Question question

Anyone have questions for a December Q&A? Or are you too busy stirring up your figgy puddings?

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  1. Maria on December 2, 2006 at 4:57 pm

    Hello Ms. King,

    No figgy pudding here. One nasty writing project, however.

    I am glad to hear your husband is doing better. I am a physical anthropologist residing here in the U.S. I love your books and recently stumbled across your Mary Russell novels while writing my dissertation. I can’t stop reading them (meaning will I ever get my dissertation done?). Either way they are a great distraction from the world of bones and disease process.

    I wanted to compliment you on your style in handling Sherlock, which from what I understand, can be a handful, especially among those of us that are dedicated Sherlock fans. You are true to his form and I love the new dimensions of his personality you have developed.

    I was interested in knowing why with Russell and Holmes their softer feelings for one another are never explored. I think Locked Rooms captured some of those feelings, but in an interesting way. I don’t mean to say that the stories should be dripping with romance, that can ruin a story. I think it would be interesting to see the softer dynamics between the two characters since they are essentially intellectual equals. I can also imagine why you would leave this out of your novels as well. Also, the wedding, will we ever know? Will there be a novel that includes the wedding and the characters being simultaneous sucked into a mission from Mycroft?

    Thanks so much for taking the time to read my question. I hope things come through with TOUCHSTONE. I look forward to reading it. Best of luck with your work.

  2. Anonymous on December 2, 2006 at 6:05 pm

    Big sigh …

    I can only assume that the delay of TOUCHSTONE to 2008 pushes the next Russell story to 2009? Please say it isn’t so …


  3. Elisa on December 2, 2006 at 6:11 pm

    When will Leigh Richards be writing again? I’ve just reread Califia’s Daughters and want more. Clamor, clamor, clamor.

  4. vicki on December 2, 2006 at 6:34 pm

    Well, I’ve finished Folly and I am replete with safisfaction. I love the way you take past history and weave it into a new story. You did that in several of your other books, too. Is there that idea in Touchstone?

  5. Liz on December 2, 2006 at 10:55 pm

    I don’t think I even know what a figgy pudding is…

    Anyway. Question time. I ask on behalf of several people:

    The Martinelli novels explore queer themes and issues in a highly textual way, but similar themes arise in the Russell novels, not just through the obvious presence of lesbians, but in the subtext. Is this intentional, or merely fortuitous?

    (We’ve found it highly rewarding to apply queer theory to the Russell books. Hours of fun. Thanks!)

  6. Anonymous on December 3, 2006 at 2:21 am

    Dear LRK,

    Have you read the work of Mary Renault? If so, what do you think of her mid-career switch from plain fiction to historical fiction? As a writer of both, what do you see as the advantages/disadvantages?

    Age 56

  7. Anonymous on December 9, 2006 at 8:24 pm

    Is it too late to ask a couple of questions in December? I just finished “The Art of Deception,” which I very much enjoyed. I have a couple of questions though.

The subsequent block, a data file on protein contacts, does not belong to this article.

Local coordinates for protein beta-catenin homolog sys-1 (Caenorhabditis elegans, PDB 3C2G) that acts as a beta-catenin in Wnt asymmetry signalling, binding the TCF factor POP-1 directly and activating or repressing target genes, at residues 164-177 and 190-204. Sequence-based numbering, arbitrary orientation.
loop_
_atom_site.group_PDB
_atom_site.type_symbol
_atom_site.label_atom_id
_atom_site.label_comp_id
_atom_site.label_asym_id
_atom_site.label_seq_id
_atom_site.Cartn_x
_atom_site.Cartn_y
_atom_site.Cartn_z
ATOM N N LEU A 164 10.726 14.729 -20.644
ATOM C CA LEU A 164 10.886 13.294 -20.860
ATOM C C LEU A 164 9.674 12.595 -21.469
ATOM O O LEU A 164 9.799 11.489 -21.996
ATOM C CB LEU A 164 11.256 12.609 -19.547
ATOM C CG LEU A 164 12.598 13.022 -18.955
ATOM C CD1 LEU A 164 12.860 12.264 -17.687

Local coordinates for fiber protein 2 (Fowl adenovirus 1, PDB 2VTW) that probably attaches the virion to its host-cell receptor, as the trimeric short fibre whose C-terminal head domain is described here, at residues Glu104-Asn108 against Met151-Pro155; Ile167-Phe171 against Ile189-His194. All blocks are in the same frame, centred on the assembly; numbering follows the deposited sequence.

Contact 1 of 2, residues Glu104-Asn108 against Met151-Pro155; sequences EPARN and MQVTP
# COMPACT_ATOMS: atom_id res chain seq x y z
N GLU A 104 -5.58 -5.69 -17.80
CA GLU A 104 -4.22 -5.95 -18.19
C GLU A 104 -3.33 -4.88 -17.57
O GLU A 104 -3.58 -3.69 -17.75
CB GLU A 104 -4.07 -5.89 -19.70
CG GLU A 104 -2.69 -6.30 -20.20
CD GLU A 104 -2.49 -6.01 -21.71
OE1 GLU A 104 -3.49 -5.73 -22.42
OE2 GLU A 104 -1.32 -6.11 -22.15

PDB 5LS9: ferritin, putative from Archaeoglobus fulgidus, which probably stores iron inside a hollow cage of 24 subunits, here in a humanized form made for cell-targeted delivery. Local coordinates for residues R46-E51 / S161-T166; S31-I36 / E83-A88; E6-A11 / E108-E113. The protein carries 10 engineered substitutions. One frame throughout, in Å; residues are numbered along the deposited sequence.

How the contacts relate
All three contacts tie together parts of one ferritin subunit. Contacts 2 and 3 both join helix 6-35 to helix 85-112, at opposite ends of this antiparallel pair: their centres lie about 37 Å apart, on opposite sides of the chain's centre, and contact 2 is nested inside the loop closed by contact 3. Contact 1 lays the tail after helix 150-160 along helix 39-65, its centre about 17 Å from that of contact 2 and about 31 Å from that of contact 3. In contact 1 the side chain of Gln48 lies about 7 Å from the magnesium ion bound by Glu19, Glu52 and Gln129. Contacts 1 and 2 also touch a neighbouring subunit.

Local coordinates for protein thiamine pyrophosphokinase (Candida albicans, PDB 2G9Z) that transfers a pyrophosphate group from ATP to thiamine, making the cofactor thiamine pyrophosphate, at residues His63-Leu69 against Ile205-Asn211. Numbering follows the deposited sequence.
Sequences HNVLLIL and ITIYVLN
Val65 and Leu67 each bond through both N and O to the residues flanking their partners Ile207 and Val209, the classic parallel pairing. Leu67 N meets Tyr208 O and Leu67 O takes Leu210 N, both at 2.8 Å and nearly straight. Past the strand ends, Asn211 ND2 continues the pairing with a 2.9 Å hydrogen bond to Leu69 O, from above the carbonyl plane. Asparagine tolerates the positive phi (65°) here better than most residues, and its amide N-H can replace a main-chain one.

In Martinelli’s initial interview with Ian Nicholson, he tells her he saw Gilbert around noon on Saturday. But then, when she’s creating a timeline of Gilbert’s final days, and when she’s interviewing Brancusi, Martinelli now thinks that he disappeared at 8:38 am on Saturday, when he called Ian on his cell phone (rather than at the alleged noon hand-off of the story to Ian), and that Brancusi “was apperently the last person to see Gilbert alive.” (p. 294) That confused me, and had me scurrying around the text looking for something I missed … did I miss something?

    Also, it seems to me that if Gilbert ate white beans and meat between 8:00 and 11:00 on Friday night, that meal would have been pretty well digested by noon on Saturday, when Ian claimed to have seen him before heading off on his trip. Wouldn’t the fact that his meal wasn’t digested have tipped Martinelli off that perhaps Ian was lying?


    (for some reason I’m having trouble logging into my google account)

  8. Anonymous on January 4, 2007 at 5:46 am

    Hello Ms. King
    I found you and read all of Mary Russel’s books in three months plus the Folly books along with the stand alone novel about the college professor who infiltrates cults in order to save the people in them( who’s name escapes me because of the martinis I’ve had tonight). When can we expect more Mary Russel and Folly books? Or more stand alone novels. Luckily all I do for a living is work for my daughter at her horse back tiding school and have no dissertation to finish, thus having plenty of time to read your novels. I’m so impressed with the depth of your knowledge and your creation of characters that absolutely ensare the reader. Anyway having just now found your sebsite I’m behindthe current state of your newest books and can’t wit to find out what comes next. Now I wish I hadn’t devoured everything so quickly as I have to wait for the next book to come out as I do with my other favorite novelist. You are a beautiful rider who’s language captivates. Thank you for the happy hours of reading I’ve enjoyed.

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